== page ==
WEATHER: Put simply, today will be a nasty day in the mountains. Seriously, if you are reading this before leaving from Pinkham, I encourage you to think about how much you enjoy being soaked to the bone with temperatures in the 30’s F. Unless this is just your cup of tea, you might want to find an alternative to hiking to the bowl today. We’ve had a lot of precipitation fall on the mountain in the last 24 hours. Precipitation began as snow across much of the higher terrain, leaving a little more than 3” of snow at the summit before changing over to freezing rain. I don’t yet have a rain total for Hermit Lake, but at home in Conway I received 1.85” of rainfall by 5am. The potential exists for another 0.25” to 0.5” of rain to fall on the mountain today, possibly heavy at times this morning. As is always the case in the mountains, weather can come faster and heavier than the broader synoptic scale forecasts may indicate. It looks like more snow at the upper elevations in the coming days, so pay attention if your plans involve a trip to the mountains this week.

SNOWPACK: Today’s Considerable rating might be on the conservative side for areas such as Hillman’s. 3” of dense snow may not be much, but I do suspect some loading took place while winds were strong from the SSE and temperatures were below freezing. Rain on this new snow layer may simply be absorbed, or it may produce smaller wet loose avalanches. In the worst case scenario, an upside down slab may have developed that could release. Over in the Lip and Center Bowl, the concerns are much more serious. The hazard potential there is virtually unpredictable. There are no reliable tests or other ways to detect whether or not the waterfall will blow out a deep slab. Traveling into the bowl, even just into the flats near the bottom, puts you in the line of fire from this type of avalanche.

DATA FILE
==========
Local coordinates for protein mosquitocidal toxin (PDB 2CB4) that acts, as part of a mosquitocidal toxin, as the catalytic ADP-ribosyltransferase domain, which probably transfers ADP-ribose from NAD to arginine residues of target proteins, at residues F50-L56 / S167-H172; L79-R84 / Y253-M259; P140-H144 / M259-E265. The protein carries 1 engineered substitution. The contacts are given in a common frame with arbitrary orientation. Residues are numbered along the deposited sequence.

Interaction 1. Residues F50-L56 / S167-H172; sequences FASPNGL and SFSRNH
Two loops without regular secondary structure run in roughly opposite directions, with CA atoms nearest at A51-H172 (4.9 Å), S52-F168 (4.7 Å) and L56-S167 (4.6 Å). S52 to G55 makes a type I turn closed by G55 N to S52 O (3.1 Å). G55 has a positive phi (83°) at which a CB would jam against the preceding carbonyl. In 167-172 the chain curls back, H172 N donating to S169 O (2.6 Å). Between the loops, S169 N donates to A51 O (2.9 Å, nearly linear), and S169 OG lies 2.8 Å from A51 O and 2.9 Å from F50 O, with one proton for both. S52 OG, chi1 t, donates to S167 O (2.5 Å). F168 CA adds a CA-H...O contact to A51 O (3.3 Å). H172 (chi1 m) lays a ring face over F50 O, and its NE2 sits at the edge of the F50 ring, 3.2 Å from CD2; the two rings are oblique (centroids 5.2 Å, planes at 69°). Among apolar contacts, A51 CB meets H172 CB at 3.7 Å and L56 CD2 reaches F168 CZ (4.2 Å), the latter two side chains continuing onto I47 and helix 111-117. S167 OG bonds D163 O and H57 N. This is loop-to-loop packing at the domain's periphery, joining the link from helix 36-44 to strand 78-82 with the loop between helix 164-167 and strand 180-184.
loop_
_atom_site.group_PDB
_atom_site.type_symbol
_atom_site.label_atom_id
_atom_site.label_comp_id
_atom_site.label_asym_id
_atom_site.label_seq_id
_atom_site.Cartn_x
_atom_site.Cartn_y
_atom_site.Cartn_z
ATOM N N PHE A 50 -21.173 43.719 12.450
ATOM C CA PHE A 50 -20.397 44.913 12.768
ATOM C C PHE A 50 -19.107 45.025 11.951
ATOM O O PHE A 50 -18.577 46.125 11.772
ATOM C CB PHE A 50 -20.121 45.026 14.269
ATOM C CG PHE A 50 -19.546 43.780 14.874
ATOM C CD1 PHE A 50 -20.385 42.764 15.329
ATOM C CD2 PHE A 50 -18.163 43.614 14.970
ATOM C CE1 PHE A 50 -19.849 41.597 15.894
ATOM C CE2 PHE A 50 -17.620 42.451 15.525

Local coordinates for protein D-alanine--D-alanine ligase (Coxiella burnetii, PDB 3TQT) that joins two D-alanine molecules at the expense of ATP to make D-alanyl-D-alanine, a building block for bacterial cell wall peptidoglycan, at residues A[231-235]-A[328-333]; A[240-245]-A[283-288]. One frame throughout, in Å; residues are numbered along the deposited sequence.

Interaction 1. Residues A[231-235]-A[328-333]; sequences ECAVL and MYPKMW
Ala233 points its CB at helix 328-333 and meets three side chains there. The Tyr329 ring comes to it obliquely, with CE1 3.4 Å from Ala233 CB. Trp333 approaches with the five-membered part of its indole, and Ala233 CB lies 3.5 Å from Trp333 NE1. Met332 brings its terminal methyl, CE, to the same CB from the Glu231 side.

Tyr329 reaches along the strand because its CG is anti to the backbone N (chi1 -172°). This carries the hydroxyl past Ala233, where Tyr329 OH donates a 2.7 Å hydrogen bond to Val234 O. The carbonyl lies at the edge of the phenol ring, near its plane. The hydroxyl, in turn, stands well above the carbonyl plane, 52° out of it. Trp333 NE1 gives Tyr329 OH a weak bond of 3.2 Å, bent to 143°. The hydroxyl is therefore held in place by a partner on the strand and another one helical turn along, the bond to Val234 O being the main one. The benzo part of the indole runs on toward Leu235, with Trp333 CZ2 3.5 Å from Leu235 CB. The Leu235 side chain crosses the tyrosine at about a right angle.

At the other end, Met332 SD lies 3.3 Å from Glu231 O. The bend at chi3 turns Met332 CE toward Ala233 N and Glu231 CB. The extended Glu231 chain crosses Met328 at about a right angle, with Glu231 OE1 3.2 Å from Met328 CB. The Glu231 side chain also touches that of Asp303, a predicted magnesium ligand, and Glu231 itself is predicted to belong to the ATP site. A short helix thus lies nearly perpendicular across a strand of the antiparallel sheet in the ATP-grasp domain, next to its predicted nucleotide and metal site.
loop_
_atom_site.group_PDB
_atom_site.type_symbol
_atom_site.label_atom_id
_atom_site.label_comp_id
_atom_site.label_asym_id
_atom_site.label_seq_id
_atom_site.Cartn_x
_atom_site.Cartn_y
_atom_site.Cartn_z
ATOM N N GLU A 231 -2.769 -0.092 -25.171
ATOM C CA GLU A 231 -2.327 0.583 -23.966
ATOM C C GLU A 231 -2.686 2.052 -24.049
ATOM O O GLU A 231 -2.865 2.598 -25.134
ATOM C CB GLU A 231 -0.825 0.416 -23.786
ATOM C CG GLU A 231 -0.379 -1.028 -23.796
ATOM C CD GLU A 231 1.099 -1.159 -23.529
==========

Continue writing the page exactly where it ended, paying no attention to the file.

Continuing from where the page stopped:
OTHER HAZARDS: The typical springtime hazards have emerged and it will be challenging to protect yourself from them today. You should be aware of the potential for falling ice, crevasses, and undermined snow. These objective hazards exist and to a large extent are beyond your control. My advice for today is to avoid the potential hazard entirely.

Please Remember:

  • Safe travel in avalanche terrain requires training and experience. This advisory is just one tool to help you make your own decisions in avalanche terrain. You control your own risk by choosing where, when, and how you travel.
  • Anticipate a changing avalanche danger when actual weather differs from the higher summits forecast.
  • For more information contact the Forest Service Snow Rangers, the Mount Washington Volunteer Ski Patrol, or the AMC at the Pinkham Notch Visitor Center and Hermit Lake.
  • Posted 6:35a.m., Tuesday, April 21, 2015. A new advisory will be issued tomorrow.

Jeff Lane, Snow Ranger
USDA Forest Service
White Mountain National Forest
(603) 466-2713

2015-04-21

 

 Posted by at 6:31 am